Conflicting metrics creates a convoluted picture, but prospects for jobseekers are increasingly nitid.
Rosters in the private sector grew by 179,000 jobs in April, following a 207,000 increase in March that trumped expectations, reports CNN. But even as some benchmarking metrics shine, others conflict, leaving consumers to interpret the market’s true prospects on their own. So what’s the take?
Although the recovery may ebb and flow, consumers are learning that the tide is heading in the right direction. And energy in the job market is once more palpable to the average person.
The return of unemployment figures to 9% may represent a raw nerve to economists, but was at least partially influenced by the rerun of job seekers to market: in and of itself a good thing.
One individual, unemployed for nearly two years despite career shifts and job retraining, has received two job offers in his original field this year. He told Businessweek, "I definitely saw a shift in the job market."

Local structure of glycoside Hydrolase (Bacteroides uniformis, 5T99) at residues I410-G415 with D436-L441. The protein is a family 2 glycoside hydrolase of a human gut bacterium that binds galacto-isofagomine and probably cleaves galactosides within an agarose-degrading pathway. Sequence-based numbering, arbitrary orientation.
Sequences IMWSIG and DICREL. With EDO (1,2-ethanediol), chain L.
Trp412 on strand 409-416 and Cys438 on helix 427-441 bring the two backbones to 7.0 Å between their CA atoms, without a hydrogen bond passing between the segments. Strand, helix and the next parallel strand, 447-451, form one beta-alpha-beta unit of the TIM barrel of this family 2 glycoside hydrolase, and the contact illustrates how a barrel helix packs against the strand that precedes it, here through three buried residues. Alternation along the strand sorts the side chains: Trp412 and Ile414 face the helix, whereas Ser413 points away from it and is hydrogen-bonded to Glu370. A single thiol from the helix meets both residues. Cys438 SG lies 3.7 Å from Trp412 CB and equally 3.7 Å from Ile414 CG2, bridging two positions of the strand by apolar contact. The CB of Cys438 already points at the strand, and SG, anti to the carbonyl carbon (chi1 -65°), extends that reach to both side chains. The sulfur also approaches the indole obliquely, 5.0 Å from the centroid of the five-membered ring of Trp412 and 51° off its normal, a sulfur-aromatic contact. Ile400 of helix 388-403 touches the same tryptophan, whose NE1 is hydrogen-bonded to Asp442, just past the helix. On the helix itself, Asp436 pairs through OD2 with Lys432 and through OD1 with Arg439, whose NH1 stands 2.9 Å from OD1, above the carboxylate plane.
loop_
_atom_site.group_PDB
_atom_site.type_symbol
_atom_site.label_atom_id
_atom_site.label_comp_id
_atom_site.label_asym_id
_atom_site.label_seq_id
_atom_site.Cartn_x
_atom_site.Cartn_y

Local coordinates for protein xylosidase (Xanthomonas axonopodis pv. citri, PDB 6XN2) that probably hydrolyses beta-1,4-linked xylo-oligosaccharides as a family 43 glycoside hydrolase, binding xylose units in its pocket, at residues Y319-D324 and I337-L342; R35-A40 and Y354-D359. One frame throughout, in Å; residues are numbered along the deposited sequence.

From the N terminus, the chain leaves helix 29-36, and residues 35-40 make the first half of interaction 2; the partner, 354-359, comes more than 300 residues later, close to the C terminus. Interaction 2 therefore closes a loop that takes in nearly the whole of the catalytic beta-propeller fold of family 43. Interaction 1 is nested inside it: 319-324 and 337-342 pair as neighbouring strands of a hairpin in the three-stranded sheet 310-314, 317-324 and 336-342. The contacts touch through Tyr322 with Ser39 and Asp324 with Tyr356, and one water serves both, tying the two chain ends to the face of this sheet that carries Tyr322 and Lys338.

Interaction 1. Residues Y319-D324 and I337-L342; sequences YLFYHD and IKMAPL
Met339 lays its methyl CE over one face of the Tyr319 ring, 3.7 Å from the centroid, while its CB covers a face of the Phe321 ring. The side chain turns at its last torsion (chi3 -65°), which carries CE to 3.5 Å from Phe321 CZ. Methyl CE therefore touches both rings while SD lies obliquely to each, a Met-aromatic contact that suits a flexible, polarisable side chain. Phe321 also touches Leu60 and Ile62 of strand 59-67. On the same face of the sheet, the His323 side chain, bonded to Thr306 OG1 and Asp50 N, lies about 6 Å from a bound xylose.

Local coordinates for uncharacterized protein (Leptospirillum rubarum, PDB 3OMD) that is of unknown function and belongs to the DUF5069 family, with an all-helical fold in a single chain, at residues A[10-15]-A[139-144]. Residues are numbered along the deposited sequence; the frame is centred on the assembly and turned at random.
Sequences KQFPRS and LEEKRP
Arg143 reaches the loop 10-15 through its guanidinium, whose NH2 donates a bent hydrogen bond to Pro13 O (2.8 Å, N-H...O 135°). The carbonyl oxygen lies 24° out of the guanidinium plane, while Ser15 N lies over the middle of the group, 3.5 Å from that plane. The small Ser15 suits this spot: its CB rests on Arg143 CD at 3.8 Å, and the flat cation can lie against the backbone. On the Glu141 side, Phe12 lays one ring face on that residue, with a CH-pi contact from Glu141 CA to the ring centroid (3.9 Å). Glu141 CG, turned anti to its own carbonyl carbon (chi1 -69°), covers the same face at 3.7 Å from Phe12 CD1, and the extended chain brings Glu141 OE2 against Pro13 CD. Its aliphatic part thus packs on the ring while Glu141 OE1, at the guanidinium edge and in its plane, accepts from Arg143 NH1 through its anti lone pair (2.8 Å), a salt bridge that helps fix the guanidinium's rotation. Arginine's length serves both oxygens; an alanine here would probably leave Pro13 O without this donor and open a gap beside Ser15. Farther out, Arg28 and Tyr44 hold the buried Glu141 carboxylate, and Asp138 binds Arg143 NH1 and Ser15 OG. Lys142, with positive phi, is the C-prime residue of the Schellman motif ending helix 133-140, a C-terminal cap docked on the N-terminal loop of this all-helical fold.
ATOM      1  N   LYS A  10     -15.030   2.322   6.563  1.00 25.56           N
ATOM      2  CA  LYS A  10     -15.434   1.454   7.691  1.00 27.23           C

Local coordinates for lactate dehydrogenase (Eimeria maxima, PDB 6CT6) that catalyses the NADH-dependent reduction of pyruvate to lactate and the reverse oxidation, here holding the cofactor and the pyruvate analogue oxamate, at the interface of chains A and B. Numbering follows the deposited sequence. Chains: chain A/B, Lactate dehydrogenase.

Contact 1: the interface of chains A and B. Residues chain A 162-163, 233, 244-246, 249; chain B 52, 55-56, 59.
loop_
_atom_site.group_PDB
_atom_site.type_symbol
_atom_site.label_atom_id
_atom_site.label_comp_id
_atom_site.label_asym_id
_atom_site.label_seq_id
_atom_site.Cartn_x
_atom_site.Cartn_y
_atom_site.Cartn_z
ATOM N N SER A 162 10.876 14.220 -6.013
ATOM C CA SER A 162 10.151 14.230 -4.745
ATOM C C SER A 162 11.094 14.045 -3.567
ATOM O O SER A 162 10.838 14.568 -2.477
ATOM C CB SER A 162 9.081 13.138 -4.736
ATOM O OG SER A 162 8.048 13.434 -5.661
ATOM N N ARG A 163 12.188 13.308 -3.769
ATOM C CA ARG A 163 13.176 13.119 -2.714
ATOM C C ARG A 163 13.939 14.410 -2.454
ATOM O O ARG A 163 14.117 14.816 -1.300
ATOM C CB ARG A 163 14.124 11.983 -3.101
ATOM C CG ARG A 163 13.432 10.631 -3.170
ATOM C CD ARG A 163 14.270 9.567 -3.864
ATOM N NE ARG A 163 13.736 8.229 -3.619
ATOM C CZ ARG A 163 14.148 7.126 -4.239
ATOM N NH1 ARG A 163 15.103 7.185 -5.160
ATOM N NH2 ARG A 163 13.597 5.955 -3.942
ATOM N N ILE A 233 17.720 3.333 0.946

Challenger, Gray & Christmas, an outplacement consulting firm, advised jobs cut fell 12% from March and 5% year over year. According to the New York Times, the number of people unemployed because they lost jobs fell to 8.1 million in April, the lowest figure in two years. The figures might indicate that workers, both unemployed and employed, are experiencing new job prospects at a level not seen in some time and are joining in the hunt once more.
Even the student demographic, which was hit hard by unemployment, is in a new ballgame this year. “The class of 2011 is enjoying the best job market for new grads since the 2008 financial crisis,” reports Businessweek.
The challenge for credit unions in all of this will be continuing to maintain the liquidity solutions, loan workouts, and the debt consolidation strategies that became a lifeline for the unemployed during the recession. In return, cooperatives can expect and prepare for the dynamic loan demand a verily employed workforce will require in the days ahead.